Normally, I don’t call out an scummy ad or interview by name. I saw a new low point for sleaziness, and decided to out one.
I didn’t waste time and money applying for this job. I don’t shame interviewers, because that could indirectly leak my identity.
A Craigslist ad led to Sumbittable. Here’s a copy of the ad, in case the poster takes it down.
I’m looking to fund and incubate a new startup. I have the idea, a half built product, and funding – but need a CEO-type person to lead the project.
The idea/product is in the email space. Familiarity with software development, search advertising, SEO, and PR is a plus.
However, what is most critical is passion, desire to learn, and an entrepreneurial spirit.
Here’s the deal: you will get a modest salary, space in my office, and equity in the startup. I will provide the funding (initial product buildout, offshore engineering hires, and marketing) and day-to-day guidance. I am looking for you to be the CEO.
FYI: there is a $3 application fee.
I’m an investor in the company Submittable and I’m told charging a nominal fee will result in a higher % of serious applicants.
Really? He’s charging me $3 to apply to his job? Is he weeding out “not serious applicants” or weeding out competent people?
You *NEVER* pay to apply for a job. That’s an important rule for workers with useful skills.
If someone’s asking you to pay them to apply for a job, it’s definitely a scam.
Also, he wants to use an offshore development team. That also shows he’s a clueless twit. For an Internet-based business, software is the key component to success. You aren’t going to get great software, when you outsource to an offshore development team.
Clueless twits think that it makes no difference who you hire to write software. All programmers are interchangeable cogs. Therefore, you might as well hire an offshore team, and minimize the cost per hour. If you aren’t going to manage your software correctly, you might as well minimize cost per hour and the rate you flush your money down the toilet.
I don’t see the value of using a 3rd party website to manage resume submissions. Is it that hard to set up a new E-Mail account for each job ad and read through the submissions? Is Submittable better than monster or Dice or Craigslist? Would anyone other than a sleazy employer ask job applicants to pay? In my experience, the most competent interviewers let you E-Mail them a resume, rather than making you jump through hoops and fill out forms on a 3rd party website.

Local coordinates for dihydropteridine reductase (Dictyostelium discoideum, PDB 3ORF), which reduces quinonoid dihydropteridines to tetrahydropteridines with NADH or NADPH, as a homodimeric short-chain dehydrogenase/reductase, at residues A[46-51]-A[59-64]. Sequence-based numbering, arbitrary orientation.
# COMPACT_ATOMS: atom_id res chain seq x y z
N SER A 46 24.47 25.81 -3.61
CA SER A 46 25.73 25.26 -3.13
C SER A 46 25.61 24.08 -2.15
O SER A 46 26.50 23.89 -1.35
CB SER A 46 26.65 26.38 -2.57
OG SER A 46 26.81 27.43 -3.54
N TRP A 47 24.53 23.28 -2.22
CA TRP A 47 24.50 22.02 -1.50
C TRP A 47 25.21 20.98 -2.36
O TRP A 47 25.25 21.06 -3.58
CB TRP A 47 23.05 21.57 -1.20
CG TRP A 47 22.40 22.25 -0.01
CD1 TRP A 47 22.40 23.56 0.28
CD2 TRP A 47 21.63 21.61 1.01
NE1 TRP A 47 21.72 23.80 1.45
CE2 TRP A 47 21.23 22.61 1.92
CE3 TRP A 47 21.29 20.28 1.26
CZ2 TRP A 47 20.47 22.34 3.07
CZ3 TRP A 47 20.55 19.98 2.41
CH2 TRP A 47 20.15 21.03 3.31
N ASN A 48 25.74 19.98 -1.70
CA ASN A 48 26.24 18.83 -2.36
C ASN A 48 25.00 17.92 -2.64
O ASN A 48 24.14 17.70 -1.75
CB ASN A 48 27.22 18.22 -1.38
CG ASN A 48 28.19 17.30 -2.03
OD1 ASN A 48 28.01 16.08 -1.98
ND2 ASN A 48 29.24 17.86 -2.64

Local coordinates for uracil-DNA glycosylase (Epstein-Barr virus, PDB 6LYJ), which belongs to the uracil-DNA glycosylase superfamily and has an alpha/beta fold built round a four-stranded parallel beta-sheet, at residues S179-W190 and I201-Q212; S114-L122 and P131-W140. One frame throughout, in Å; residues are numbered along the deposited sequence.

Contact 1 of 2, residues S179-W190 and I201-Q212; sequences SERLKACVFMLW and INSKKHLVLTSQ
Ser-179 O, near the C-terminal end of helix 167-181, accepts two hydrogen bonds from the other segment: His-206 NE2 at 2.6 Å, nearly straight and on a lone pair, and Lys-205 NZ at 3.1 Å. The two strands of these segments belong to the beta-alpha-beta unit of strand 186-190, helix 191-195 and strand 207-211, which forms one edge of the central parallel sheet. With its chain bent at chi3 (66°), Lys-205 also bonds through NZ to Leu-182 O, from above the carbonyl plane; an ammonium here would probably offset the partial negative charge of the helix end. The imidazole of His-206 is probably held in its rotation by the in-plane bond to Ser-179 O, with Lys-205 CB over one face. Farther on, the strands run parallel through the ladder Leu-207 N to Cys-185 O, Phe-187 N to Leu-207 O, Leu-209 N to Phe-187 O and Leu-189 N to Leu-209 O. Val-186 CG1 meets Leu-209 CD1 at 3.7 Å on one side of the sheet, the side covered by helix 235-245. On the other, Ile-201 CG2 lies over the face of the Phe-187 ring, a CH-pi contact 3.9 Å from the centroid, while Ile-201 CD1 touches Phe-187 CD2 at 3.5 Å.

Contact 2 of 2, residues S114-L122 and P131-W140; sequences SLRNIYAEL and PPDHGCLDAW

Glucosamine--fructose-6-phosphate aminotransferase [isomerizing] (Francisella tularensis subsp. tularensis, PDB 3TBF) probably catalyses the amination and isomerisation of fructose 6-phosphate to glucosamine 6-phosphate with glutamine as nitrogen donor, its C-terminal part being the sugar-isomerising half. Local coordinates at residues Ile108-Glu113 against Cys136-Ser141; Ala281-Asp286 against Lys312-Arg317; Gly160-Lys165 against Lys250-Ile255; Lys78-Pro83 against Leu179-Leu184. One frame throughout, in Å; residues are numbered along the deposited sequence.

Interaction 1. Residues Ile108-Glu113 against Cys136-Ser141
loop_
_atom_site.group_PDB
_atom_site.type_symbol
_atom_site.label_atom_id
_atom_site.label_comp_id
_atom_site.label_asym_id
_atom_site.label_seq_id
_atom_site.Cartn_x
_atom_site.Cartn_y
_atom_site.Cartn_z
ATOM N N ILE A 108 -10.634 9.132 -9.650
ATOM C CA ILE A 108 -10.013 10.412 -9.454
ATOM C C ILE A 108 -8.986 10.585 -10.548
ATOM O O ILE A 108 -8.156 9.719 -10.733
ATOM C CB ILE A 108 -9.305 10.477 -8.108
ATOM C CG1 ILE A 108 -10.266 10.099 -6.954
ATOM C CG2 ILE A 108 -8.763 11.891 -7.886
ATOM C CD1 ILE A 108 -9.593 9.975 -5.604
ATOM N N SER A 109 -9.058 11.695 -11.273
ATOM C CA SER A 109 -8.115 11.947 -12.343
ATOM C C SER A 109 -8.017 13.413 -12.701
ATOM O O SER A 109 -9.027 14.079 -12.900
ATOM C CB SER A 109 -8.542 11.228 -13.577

For some interviews, I asked “How many resumes did you receive?” They answered “100-200″. Is it that hard to read through those? Do you really need to charge $3, to make sure that competent people don’t apply?
That is Submittable’s scammy business model. When you apply for a job or submit a manuscript, you do it through Submittable. Submittable charges a fee for each application. The excuse is “That weeds out people who aren’t serious.” Actually, that weeds out all the people who have enough self-respect to not pay $3 for a job application. That weeds out all the people who are smart enough to not be scammed.
Obviously, Submittable is a scam. Surprisingly, ycombinator invested in Submittable! They’ve jumped the shark. They should know better than to invest in such a sleazy startup.
There is too much money invested in junky web startups. I’m surprised at all the lame ideas. You might say “Start your own web business, FSK!” There’s a big difference between conning clueless VCs into giving you money, and bootstrapping a business.
I was really offended by that ad. He’s asking me to pay $3 to apply to a job? He’s routing it through his sleazy startup “Submittable”.
I’ve dealt with plenty of clueless people who waste my time. Some jerk wants to charge me for the privilege of wasting my time?
My blog has a good PageRank. Anyone else who searches for Submittable, wondering if it is a scam, should find my post. Hopefully, I can prevent other people from being scammed.
Here’s an interesting forum discussion. There’s an online magazine “The Rag” that also uses Submittable’s scammy service.